Mobile Tech Today

CIO Today Network Sites:   Top Tech News  |   CIO Today   |   Mobile Tech Today   |   Data Storage Today
News & Product Reviews for Mobile Tech Users
Neustar, Inc.
Protect your website & network
using real-time information & analysis

www.neustar.biz
Thursday, April 24th 
24/7/365 Network Uptime!
Trending Topics:   Security Heartbleed Big Data Cloud Computing Windows XP Data Centers OS X Mavericks
Home
Laptops & Tablets
Mobile Phones
Mobile Gadgets
Mobile Apps
BYOD & MDM
iPad
Mobile Industry News
Wireless Connectivity
Wireless Security
GPS & Maps
MTT Press Releases
 
Free Newsletters
Top CIO News
 
Mobile Tech Today
 

Big Data

Privacy Groups to FCC: Keep Gov't Out of Phone Records

Privacy Groups to FCC: Keep Gov
December 12, 2013 11:14AM

Bookmark and Share
All four major mobile carriers, AT&T, Sprint, T-Mobile, and Verizon, have privacy policies indicating it's OK to sell or share customer data to anyone including the CIA, said Laura Moy, staff attorney for Public Knowledge, part of a coalition of privacy groups calling on the FCC to stop AT&T and the other carriers from selling data to the government.

APC has an established a reputation for solid products that virtually pay for themselves upon installation. Who has time to spend worrying about system downtime? APC makes it easy for you to focus on business growth instead of business downtime with reliable data center systems and IT solutions. Learn more here.

Insisting that removing identification from phone data isn't enough, privacy organizations called on the Federal Communications Commission Wednesday to stop the government from raiding phone records.

The petition for a declaratory ruling that would enforce provisions of the 1996 Telecommunications Act was filed in Washington by a coalition of non-profit organizations and activists.

'Ask Customers' Permission'

Alarmed at a report in the New York Times that wireless giant AT&T is selling call logs to the CIA, the groups want the FCC to require that carriers, with limited exceptions, must have customers’ permission before they can share “customer proprietary network information,” or “CPNI," as specified in section 222 of the Telecommunications Act.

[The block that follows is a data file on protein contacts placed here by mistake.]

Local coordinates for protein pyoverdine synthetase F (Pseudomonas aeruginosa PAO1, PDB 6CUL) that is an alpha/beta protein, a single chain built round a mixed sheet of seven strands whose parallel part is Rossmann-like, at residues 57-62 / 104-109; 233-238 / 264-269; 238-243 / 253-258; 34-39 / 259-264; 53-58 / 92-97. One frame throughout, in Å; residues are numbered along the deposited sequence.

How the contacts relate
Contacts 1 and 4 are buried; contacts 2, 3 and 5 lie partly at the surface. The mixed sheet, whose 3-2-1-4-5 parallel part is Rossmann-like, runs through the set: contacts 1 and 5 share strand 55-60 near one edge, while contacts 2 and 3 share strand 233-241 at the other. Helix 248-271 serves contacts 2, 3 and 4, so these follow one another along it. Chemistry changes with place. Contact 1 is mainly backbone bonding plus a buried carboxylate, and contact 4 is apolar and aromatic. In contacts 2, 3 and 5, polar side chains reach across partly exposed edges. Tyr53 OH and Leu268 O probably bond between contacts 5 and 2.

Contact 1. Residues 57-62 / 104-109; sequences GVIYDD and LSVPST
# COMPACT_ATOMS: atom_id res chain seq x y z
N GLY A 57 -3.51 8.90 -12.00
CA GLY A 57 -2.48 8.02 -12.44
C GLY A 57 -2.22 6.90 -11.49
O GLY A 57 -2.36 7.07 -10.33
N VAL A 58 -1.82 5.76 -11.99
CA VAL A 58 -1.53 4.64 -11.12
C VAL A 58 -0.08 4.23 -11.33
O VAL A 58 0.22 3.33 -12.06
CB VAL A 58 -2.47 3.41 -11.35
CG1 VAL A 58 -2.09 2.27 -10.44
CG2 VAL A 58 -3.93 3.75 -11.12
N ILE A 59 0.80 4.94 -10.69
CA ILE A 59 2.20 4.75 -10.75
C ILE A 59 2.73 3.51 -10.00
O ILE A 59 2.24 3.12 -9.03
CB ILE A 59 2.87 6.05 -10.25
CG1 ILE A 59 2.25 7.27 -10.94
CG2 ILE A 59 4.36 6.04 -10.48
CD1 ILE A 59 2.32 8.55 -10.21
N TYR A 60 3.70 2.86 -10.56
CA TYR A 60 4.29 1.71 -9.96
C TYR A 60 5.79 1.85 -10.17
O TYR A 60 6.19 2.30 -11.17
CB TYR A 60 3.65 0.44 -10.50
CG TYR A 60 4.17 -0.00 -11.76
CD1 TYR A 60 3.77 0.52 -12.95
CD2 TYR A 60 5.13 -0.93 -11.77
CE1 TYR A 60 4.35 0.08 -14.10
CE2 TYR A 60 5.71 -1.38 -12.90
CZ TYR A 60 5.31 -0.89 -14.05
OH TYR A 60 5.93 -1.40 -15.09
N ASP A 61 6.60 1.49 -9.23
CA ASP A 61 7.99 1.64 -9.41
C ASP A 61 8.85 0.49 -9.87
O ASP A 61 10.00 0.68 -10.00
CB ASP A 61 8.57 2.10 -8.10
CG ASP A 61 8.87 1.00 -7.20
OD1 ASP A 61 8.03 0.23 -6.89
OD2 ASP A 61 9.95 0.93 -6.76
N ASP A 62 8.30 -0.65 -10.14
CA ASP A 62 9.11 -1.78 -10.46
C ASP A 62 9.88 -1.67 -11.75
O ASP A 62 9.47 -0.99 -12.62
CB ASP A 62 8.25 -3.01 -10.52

The groups are the Benton Foundation, Center for Digital Democracy, Center for Media Justice, UC-Berkeley Law Professor Chris Jay Hoofnagle, Common Cause, Consumer Action, Electronic Frontier Foundation, Electronic Privacy Information Center, Free Press, New America Foundation’s Open Technology Institute, and U.S. Public Interest Research Groups.

"The primary effect of Section 222 is to severely restrict what phone carriers can do with their customers’ private information," according to the petition. "Under Section 222, a carrier may not use, disclose, or permit access to a customer’s individually identifiable CPNI without that customer’s consent except to provide service or comply with the law."

The petition argues that “anonymized” or “de-identified” call records "still constitute individually identifiable CPNI under Section 222."

The Nov. 7 New York Times report, citing unnamed government officials, said the CIA was paying AT&T more than $10 million for assistance in overseas counterterrorism investigation with information about customers' international calls.

But Laura Moy, staff attorney for Public Knowledge, wrote on her organization's policy blog that AT&T isn't the only focus of concern.

"When we did a little more poking around, we found that all four major mobile carriers (AT&T, Sprint, T-Mobile, and Verizon) have privacy policies that indicate they believe it is okay to sell or share similar records to anyone," she said. "We don’t know whether or not they actually are selling CPNI, but the fact that they think they can is alarming."

AT&T spokesman Mark Siegel told us Thursday that any information provided to any government by the company is lawful.

'We Follow The Law'

"We have rejected government requests for customer information many times," he said in an email response to our inquiry. "Wherever we serve our customers, we maintain those customers’ data and information in compliance with the laws that apply in the country where that service is provided." He said it was routine to charge governments for providing information.